If you still need to explain what your business does for more than a few minutes, you’re in need of a rebrand – your branding should tell your story for you.
Whether it’s a slight tweak to your logo or a complete overhaul of your website, a rebrand is nothing to sneeze at. It’s an important investment and it can show a business’ commitment to evolution while also subtly shifting how consumers perceive the brand.
Here are four sure-fire signs your business is in need of a rebrand.
1. Where you started feels a lifetime ago
A rebrand is not about changing your whole business – it’s about ensuring your brand continues to evolve with your business and the landscape. Has your clientele changed or perhaps your product line has expanded more than you imagined? Whatever it is, if there’s a severe disconnect between where you started your business and where you are today, you need to start planning your rebrand.
2. You could be left behind
Sometimes a company may have first-rate services but are left behind by a quickly evolving market if they’re no longer seen as cutting edge. Just look at the example of Macs and PCs – there was a time when PCs were considered to be lagging behind the latest trends and Apple did it’s best to capitalise on this with their Mac vs PC campaigns. So if anything at all feels outdated compared to your competition, it’s time for an update.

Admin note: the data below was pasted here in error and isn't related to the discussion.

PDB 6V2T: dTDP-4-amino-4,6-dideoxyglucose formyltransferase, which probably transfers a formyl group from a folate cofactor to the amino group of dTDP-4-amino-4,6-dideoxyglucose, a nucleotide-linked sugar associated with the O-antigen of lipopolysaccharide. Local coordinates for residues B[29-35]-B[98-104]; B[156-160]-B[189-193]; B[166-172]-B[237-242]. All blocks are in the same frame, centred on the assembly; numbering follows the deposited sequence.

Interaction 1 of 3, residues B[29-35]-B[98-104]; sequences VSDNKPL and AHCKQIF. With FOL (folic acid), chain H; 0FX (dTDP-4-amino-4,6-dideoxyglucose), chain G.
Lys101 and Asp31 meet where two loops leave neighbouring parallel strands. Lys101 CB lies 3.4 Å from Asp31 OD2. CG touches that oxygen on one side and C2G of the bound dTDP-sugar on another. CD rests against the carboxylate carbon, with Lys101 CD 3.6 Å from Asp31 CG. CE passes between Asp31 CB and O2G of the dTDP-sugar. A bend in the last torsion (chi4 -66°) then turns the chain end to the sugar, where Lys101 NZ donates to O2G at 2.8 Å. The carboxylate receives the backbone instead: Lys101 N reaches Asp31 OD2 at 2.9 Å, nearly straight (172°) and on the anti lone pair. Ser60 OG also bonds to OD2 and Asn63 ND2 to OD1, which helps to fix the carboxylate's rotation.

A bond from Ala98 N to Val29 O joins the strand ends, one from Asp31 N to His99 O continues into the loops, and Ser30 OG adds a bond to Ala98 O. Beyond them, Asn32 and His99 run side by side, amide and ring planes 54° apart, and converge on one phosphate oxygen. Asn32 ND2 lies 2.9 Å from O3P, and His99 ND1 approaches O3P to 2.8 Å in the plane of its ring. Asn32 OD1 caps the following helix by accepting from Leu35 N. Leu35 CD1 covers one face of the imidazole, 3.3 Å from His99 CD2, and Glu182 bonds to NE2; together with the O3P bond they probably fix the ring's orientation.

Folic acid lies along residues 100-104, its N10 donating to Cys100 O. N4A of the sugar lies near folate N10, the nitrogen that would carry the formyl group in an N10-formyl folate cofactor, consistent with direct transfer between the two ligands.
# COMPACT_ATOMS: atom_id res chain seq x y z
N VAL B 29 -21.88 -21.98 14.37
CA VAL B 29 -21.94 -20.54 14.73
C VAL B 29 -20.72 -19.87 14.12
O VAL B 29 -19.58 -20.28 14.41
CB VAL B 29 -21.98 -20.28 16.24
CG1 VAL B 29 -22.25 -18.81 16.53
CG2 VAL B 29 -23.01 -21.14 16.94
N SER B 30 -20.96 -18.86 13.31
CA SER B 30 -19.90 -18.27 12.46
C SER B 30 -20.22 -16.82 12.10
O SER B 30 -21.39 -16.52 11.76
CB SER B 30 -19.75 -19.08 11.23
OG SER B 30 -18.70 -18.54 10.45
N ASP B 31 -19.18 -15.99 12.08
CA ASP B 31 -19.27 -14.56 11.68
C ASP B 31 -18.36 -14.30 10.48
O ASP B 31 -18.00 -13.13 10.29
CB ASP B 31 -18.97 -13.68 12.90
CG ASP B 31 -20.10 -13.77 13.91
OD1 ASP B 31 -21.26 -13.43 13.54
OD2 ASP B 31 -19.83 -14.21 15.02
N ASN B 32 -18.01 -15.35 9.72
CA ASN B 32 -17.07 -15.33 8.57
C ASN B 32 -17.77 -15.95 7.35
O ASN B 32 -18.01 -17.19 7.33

3. You need to explain your business
Your objectives and messaging should be clear and concise in your branding. So if you still need to explain what your business does for more than a few minutes, you’re in need of a rebrand. Your branding should tell your story for you. Some businesses were too specific or didn’t change with the times, such as Civic Video, and their own brand became irrelevant.
4. Organisational changes have occurred
Your brand is a reflection of your organisation, so if there’s been change, such as shifted missions, client focus or even leadership, these need to be mirrored in your brand. And sometimes an internal campaign is the first step, to evoke the loyalty of your most valuable asset — your own people. With privately-owned businesses, there is a chance that the logo is your favourite colour and shape, so be open-minded to it being about the business and not the person.
Lauren Fried, www.laurenfried.com, Founder/Managing Director, Pulse Collective and Co-Founder, Advisory Board Institute